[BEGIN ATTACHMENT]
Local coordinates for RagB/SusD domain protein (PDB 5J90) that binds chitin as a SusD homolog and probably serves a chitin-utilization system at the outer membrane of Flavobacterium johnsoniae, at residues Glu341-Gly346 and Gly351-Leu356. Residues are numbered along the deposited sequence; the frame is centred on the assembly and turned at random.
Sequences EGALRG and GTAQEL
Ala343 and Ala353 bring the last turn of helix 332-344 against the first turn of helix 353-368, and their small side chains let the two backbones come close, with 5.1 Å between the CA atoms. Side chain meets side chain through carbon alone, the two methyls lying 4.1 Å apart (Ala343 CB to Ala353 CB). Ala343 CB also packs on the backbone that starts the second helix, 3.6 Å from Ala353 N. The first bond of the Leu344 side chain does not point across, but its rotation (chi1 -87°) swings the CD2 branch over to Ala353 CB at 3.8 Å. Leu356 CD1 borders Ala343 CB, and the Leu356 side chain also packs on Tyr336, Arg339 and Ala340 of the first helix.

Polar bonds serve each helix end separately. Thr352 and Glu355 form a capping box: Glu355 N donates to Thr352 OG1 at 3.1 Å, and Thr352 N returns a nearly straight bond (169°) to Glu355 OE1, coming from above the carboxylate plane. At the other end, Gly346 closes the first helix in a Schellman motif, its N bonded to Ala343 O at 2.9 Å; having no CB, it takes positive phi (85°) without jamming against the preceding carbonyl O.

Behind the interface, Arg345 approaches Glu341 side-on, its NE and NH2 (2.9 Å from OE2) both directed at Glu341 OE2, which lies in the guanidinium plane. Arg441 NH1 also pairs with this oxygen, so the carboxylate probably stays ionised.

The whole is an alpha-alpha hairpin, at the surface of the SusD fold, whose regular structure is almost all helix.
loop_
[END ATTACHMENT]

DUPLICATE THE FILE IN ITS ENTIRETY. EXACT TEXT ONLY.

Local coordinates for RagB/SusD domain protein (PDB 5J90) that binds chitin as a SusD homolog and probably serves a chitin-utilization system at the outer membrane of Flavobacterium johnsoniae, at residues Glu341-Gly346 and Gly351-Leu356. Residues are numbered along the deposited sequence; the frame is centred on the assembly and turned at random.
Sequences EGALRG and GTAQEL
Ala343 and Ala353 bring the last turn of helix 332-344 against the first turn of helix 353-368, and their small side chains let the two backbones come close, with 5.1 Å between the CA atoms. Side chain meets side chain through carbon alone, the two methyls lying 4.1 Å apart (Ala343 CB to Ala353 CB). Ala343 CB also packs on the backbone that starts the second helix, 3.6 Å from Ala353 N. The first bond of the Leu344 side chain does not point across, but its rotation (chi1 -87°) swings the CD2 branch over to Ala353 CB at 3.8 Å. Leu356 CD1 borders Ala343 CB, and the Leu356 side chain also packs on Tyr336, Arg339 and Ala340 of the first helix.

Polar bonds serve each helix end separately. Thr352 and Glu355 form a capping box: Glu355 N donates to Thr352 OG1 at 3.1 Å, and Thr352 N returns a nearly straight bond (169°) to Glu355 OE1, coming from above the carboxylate plane. At the other end, Gly346 closes the first helix in a Schellman motif, its N bonded to Ala343 O at 2.9 Å; having no CB, it takes positive phi (85°) without jamming against the preceding carbonyl O.

Behind the interface, Arg345 approaches Glu341 side-on, its NE and NH2 (2.9 Å from OE2) both directed at Glu341 OE2, which lies in the guanidinium plane. Arg441 NH1 also pairs with this oxygen, so the carboxylate probably stays ionised.

The whole is an alpha-alpha hairpin, at the surface of the SusD fold, whose regular structure is almost all helix.
loop_